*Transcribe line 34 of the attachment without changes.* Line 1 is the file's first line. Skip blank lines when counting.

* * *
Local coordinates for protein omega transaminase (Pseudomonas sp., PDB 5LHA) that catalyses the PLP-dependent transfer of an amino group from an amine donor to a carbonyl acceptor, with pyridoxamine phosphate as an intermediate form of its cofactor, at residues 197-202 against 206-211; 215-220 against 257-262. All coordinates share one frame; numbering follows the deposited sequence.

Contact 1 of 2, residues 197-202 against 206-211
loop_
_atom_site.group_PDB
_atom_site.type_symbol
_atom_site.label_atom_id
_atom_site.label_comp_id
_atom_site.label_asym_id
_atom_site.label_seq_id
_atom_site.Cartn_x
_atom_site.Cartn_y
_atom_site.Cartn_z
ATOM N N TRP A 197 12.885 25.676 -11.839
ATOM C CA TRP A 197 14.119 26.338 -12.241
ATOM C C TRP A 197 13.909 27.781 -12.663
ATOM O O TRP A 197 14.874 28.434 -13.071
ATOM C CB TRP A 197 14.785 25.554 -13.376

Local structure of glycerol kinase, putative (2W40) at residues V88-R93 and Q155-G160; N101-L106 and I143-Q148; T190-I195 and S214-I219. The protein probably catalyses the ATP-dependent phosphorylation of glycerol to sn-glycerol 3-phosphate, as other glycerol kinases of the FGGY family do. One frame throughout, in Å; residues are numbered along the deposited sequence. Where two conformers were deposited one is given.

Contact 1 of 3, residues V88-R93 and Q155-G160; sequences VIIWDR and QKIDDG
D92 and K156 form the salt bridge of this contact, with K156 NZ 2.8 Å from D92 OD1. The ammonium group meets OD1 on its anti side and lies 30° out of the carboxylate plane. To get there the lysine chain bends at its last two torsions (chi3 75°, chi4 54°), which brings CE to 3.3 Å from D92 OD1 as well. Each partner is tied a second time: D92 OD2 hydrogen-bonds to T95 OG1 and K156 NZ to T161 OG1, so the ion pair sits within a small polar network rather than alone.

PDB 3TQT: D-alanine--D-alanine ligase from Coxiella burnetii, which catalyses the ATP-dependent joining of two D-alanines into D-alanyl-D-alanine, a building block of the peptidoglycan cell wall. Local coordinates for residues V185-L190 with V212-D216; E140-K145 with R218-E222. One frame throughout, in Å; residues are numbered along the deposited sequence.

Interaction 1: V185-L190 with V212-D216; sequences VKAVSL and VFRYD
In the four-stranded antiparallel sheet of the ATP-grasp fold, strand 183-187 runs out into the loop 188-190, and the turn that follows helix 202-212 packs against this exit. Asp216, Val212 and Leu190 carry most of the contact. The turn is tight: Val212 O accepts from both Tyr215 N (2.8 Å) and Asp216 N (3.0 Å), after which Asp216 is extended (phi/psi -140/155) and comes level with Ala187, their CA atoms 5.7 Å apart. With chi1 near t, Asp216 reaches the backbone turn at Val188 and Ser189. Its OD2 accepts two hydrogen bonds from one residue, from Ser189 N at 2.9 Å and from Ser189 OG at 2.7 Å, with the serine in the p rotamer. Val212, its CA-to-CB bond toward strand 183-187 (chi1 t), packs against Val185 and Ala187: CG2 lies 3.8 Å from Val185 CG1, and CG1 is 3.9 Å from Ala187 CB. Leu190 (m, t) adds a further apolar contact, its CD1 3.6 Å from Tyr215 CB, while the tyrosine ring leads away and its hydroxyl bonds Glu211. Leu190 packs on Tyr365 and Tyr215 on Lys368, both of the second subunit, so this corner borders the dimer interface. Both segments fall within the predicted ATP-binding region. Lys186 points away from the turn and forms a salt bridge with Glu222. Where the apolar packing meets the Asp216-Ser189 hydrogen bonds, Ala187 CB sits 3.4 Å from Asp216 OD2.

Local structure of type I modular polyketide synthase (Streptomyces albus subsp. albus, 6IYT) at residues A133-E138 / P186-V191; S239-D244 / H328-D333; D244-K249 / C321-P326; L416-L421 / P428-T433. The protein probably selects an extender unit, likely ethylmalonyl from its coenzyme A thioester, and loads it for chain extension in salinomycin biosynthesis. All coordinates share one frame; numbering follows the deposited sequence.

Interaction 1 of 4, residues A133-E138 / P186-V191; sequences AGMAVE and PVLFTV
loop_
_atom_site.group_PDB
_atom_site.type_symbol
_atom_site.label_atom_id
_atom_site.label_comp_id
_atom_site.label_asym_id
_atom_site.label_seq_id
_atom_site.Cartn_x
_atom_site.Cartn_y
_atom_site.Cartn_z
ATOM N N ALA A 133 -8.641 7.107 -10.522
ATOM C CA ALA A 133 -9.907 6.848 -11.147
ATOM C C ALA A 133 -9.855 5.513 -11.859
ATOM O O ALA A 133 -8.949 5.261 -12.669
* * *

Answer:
_atom_site.Cartn_y